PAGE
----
16. @jaybird
    Thanks, Jaybird!
    And I love your idea! Let's all go to B&N and build a shelf ourselves lol

  17. @danya
    Exactly, Danya, it becomes a vicious cycle!

    And you're welcome!

  18. @Summer Lane
    Aw, thanks, sista!
    I'm also sad bookstores and their imminent end, even if it takes years yet, I think it's going to happen ...

  19. @Yael
    I did too, and the same happened. They ask me to lower the age and make it YA, or go up and make it adult.
    It's sad, but it's true.

  20. @Jennifer
    You would be amazed about who that agent is. But I'm not telling.
    Yup, I think there're lots of firsts during college-age too!
    Thanks, Jennifer.

  21. Nice post Juliana!
    I personally think that those years have often have more self-discovery than the teen years. Or at least that has been my experience.

  22. It's so funny (and upsetting) that so much comes down to shelving in the publishing world. And as a middle-shelfer, I know how frustrating that can be! Especially unfair since these days so many books are not sold on actual shelves! :)

  23. Awesome post lady! I haven't sought out publishing yet, but I definitely did feel that sting when I discovered the bleak reality for my future with the college age characters I wrote. But now that I know there are other options out there for publishing I'm not defeated anymore. I'm excited and I hope that one day I will be able to query anyone and they will know what the heck I'm talking about when I put New Adult on my query letter!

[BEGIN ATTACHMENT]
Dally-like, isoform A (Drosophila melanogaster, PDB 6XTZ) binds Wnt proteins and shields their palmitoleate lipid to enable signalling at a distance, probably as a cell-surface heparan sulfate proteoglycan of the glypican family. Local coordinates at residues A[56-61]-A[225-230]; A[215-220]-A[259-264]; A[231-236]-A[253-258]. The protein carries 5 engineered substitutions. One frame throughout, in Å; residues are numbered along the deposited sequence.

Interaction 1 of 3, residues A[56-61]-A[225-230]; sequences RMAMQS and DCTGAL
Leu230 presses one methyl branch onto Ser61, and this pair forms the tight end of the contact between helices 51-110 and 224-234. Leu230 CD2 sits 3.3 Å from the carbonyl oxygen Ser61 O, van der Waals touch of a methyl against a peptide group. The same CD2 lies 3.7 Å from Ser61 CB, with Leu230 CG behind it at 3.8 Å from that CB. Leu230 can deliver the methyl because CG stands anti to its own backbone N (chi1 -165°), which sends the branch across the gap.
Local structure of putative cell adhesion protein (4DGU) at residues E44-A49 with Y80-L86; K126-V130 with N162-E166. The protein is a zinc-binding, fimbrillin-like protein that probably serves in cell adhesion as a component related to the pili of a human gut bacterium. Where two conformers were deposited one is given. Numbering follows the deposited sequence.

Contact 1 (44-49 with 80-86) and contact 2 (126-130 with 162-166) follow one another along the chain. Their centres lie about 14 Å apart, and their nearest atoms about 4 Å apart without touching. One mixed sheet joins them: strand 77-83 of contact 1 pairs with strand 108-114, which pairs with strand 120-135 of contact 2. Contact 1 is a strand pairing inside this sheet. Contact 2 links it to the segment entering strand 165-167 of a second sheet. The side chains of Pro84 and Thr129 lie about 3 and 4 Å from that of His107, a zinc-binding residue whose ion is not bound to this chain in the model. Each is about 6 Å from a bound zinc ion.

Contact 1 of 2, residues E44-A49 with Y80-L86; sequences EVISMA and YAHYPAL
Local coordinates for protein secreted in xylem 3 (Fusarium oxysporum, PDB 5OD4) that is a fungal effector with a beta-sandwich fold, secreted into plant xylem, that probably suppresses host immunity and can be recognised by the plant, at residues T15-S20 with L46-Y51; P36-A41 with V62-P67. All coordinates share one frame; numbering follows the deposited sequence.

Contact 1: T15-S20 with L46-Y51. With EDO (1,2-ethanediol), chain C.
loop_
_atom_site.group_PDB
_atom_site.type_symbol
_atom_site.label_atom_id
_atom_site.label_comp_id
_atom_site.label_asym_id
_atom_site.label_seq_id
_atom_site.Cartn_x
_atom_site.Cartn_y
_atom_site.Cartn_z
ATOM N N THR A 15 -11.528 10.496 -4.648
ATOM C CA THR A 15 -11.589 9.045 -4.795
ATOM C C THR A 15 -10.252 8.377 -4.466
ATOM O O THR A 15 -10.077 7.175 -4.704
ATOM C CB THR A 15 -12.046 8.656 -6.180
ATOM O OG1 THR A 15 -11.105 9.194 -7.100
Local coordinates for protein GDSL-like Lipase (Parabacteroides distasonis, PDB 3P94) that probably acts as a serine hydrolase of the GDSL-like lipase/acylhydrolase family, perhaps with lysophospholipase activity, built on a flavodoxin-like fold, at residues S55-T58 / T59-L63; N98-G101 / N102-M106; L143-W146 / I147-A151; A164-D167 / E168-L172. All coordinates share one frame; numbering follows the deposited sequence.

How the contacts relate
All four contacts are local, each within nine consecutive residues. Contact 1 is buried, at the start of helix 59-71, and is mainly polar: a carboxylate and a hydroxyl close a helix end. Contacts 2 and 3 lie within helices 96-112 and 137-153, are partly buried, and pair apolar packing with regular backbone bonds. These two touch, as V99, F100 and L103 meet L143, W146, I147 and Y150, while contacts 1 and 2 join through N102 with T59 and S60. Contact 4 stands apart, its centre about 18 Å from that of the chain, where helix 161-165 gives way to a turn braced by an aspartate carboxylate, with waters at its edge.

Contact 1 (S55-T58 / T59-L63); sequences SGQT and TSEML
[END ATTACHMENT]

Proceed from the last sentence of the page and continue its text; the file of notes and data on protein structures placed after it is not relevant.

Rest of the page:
24. This may help your cause:

    a huge book deal for a 19yo MC.

  25. @Sarah Nicolas
    Isn't that neat? I'm sure it'll help! Yay for New Adult!

  26. @twentysomethingfictionwriter
    That's right, sister! We have other options now and it won't stop us!

  27. @Sharon Bayliss
    Yup, Sharon, I agree. E-books are dominating ... I hope Amazon also open a New Adult search on their website sometime soon!

  28. I recently came to the realization that I wasn't writing YA and it was such a relief! I never felt like YA fit my MS, so it's nice to know what I can call it now. It's a little disappointing to know that not only is the category not recognized and is overlooked, but that it's often purposefully turned down. That doesn't change anything, of course. I'm still going to write what my muse tells me to. :)

  29. I had a number of "firsts" AFTER I left high school, so we definitely can't restrict the firsts to the YA category only! I think (and I hope I'm right!) that NA will slowly become more and more recognized as a category. And blogs like this one are helping that!